The winners of ‘The Healthy Food Challenge’ have now been identified, a platform that called for innovative solutions to advance healthy and sustainable food environments for vulnerable people.

Submissions came from around the world and three winners were selected to receive funding and move forward with their proposals.

The winning solutions were selected because they are feasible and scalable ideas that address health inequality and work to create more sustainable food environments for communities that are disproportionately at risk.


Grassroots organisations, youth groups, communities of faith, public institutions and private organisations were all invited to collaborate on idea development and implementation. Participants were able to connect, engage with one another and be inspired by each other’s ideas throughout the process. After two selection rounds, the final three proposals will now receive USD 100,000 to pilot their solutions.

The challenge received more than 100 submissions from across the globe with exceptional interest from Brazil, Portugal, and Turkey, but also from the US, Canada, and different countries across South-East Asia, Europe, Africa, and South America.

The winners were selected by a Global Selection Panel comprised of seven representatives specialised in nutrition, community engagement, food and climate, food systems, obesity and social determinants of health.

Brief summaries of each winner are listed below:

1.     Tailored Food, Global South

Solution: Tailored Food is an organisation that researches, develops, launches, and scales nutritious and affordable food products for families living in extreme poverty. Ingredients are sourced from smallholder farmers, production is driven by local entrepreneurs, and guerrilla marketing campaigns leverage local influencers like comedians and hip-hop stars to generate excitement around nutritious low-cost food. With the funding from the Healthy Food Challenge, Tailored Food will scale their innovative approach to three new markets and will transition from a volunteer-led initiative to a fully established and self-sustaining organisation.

2.     Food from the Block, Portugal

Solution: Food from the Block is a community program that aims to rebuild a healthy relationship to food by bringing connection, empowerment, knowledge, and inspiration to vulnerable communities in Lisbon. LocalsApproach, the organisation behind this initiative, is a non-profit that develops participatory processes that engage communities to become active drivers of local development and enable them to transform their neighbourhoods on their own terms. Taking a close and non-intrusive approach, the team will co-develop a set of differentiated and complementary activities that reflect the realities of the community and provide a direct response to the needs that they themselves identify.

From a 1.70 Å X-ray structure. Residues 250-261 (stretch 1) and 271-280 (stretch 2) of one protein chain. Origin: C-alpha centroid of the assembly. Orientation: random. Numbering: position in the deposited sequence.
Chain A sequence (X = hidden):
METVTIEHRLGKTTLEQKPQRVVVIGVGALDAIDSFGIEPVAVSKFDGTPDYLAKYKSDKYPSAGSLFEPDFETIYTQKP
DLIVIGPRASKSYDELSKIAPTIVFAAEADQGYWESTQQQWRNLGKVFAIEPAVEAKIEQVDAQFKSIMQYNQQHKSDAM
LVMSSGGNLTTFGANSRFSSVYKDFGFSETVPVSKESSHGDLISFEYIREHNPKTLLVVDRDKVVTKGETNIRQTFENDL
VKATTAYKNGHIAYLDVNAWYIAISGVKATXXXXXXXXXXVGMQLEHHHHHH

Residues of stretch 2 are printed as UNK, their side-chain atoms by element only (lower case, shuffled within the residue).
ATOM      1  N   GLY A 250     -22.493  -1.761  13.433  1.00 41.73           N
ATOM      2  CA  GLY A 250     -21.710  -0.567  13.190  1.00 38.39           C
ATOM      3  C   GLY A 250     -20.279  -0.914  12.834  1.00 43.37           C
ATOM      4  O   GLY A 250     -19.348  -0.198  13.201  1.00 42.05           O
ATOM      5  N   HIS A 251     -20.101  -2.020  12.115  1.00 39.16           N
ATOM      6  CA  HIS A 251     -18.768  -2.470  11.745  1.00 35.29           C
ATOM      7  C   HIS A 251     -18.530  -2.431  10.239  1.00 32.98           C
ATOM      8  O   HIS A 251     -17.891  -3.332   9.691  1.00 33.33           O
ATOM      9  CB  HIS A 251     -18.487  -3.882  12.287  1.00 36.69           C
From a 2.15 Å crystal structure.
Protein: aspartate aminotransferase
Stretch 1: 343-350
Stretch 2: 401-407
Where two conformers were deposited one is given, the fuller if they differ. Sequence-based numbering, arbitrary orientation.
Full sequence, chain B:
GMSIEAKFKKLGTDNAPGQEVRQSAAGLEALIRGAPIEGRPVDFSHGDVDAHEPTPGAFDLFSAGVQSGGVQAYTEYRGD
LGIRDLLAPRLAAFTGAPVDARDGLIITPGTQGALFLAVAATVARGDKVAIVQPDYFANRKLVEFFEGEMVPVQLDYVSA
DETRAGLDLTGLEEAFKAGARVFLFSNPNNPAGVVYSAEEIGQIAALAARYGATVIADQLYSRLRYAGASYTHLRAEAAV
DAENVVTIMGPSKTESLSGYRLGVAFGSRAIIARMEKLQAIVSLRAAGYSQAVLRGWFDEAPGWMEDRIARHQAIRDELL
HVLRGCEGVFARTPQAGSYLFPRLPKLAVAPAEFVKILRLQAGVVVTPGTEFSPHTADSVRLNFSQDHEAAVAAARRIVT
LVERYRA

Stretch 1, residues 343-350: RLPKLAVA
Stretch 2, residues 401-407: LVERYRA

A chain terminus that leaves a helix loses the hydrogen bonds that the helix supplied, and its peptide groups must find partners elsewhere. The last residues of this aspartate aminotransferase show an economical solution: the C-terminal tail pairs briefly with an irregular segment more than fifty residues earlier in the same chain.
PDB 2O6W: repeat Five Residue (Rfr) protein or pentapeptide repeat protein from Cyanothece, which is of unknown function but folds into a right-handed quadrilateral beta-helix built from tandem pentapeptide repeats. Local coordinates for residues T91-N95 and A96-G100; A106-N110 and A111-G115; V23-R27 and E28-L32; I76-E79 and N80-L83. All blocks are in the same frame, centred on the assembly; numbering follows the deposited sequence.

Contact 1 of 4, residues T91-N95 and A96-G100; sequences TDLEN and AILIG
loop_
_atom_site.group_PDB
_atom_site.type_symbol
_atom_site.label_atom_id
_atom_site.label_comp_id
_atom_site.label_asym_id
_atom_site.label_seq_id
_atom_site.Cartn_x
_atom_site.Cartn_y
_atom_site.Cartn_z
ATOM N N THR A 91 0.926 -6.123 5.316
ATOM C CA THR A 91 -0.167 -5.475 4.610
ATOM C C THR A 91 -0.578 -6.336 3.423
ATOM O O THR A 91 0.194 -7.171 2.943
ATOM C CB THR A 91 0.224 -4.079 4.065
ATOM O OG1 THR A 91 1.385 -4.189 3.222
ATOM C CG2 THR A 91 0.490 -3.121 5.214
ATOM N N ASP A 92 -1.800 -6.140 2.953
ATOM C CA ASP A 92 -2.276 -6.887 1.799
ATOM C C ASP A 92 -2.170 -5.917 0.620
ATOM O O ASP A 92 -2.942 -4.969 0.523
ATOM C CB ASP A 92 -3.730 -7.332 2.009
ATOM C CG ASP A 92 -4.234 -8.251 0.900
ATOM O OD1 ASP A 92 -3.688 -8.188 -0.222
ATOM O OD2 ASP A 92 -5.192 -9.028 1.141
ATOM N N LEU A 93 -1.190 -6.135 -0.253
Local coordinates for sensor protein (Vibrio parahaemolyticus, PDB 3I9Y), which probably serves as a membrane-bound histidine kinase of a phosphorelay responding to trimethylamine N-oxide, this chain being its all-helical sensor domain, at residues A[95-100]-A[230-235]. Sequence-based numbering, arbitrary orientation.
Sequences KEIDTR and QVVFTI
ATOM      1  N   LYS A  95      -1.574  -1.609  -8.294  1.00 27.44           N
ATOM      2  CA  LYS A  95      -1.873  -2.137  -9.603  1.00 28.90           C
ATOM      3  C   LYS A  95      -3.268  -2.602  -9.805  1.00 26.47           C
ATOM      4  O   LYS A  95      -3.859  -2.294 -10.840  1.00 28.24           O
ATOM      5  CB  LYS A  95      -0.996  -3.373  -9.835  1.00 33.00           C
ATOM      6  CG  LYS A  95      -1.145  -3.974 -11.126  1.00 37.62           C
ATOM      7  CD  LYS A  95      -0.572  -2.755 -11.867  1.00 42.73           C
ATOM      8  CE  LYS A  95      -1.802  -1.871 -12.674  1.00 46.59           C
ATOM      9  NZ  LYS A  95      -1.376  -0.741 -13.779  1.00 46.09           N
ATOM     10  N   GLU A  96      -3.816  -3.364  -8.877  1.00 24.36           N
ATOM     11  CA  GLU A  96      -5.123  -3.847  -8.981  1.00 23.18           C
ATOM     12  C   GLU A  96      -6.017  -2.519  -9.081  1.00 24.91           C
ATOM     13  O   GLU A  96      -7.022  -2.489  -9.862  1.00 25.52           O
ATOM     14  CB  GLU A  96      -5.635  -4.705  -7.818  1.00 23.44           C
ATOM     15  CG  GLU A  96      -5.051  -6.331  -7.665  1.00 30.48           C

3.     Healthy Schools, Healthy Snacks, Healthy Futures, Cambodia

Solution: Healthy Schools, Healthy Snacks, Healthy Futures is an initiative driven by Hellen Keller International, which works directly with communities to identify innovative, practical solutions for creating a healthier food environment inside primary schools in Cambodia. Using Human-Centered Design, the organisation will invite students, parents, educators, vendors, local leaders, and officials from the provincial health and education departments to analyse the problem of unhealthy school environments and co-create mutually acceptable interventions to pilot in three schools in rural and peri-urban areas of Kampong Speu province. 


Addressing systemic food challenges is one way to contribute to preventing obesity, and the world must collectively do more to create healthy and sustainable food environments.

With ‘The Healthy Food Challenge’, three solutions have been identified that hold the potential of being scaled to advance healthier, sustainable food environments for people who are disproportionately vulnerable.

Hand taking almonds at the market

The Healthy Food Challenge is an initiative launched by Novo Nordisk in collaboration with EAT. The purpose was to find, pilot and scale solutions to prevent diabetes and obesity.

Today, one in every 11 people in the world is living with diabetes, a figure that is projected to rise to one in nine by 2045[1] unless action is taken. Obesity is the largest modifiable risk factor for developing type 2 diabetes, and today more than 650 million adults and 120 million children are living with obesity[2].

Food is the strongest lever to optimise human health[3]. However, one immense challenge facing humanity is to provide a growing world population with nutritious, safe, and affordable foods. Unhealthy food environments are one of the leading causes behind unhealthy diets and socio-economically deprived areas are more likely to have limited availability of affordable and healthy food[4].

With this innovation challenge, it is our ambition to advance healthy and sustainable food environments for vulnerable people across the globe.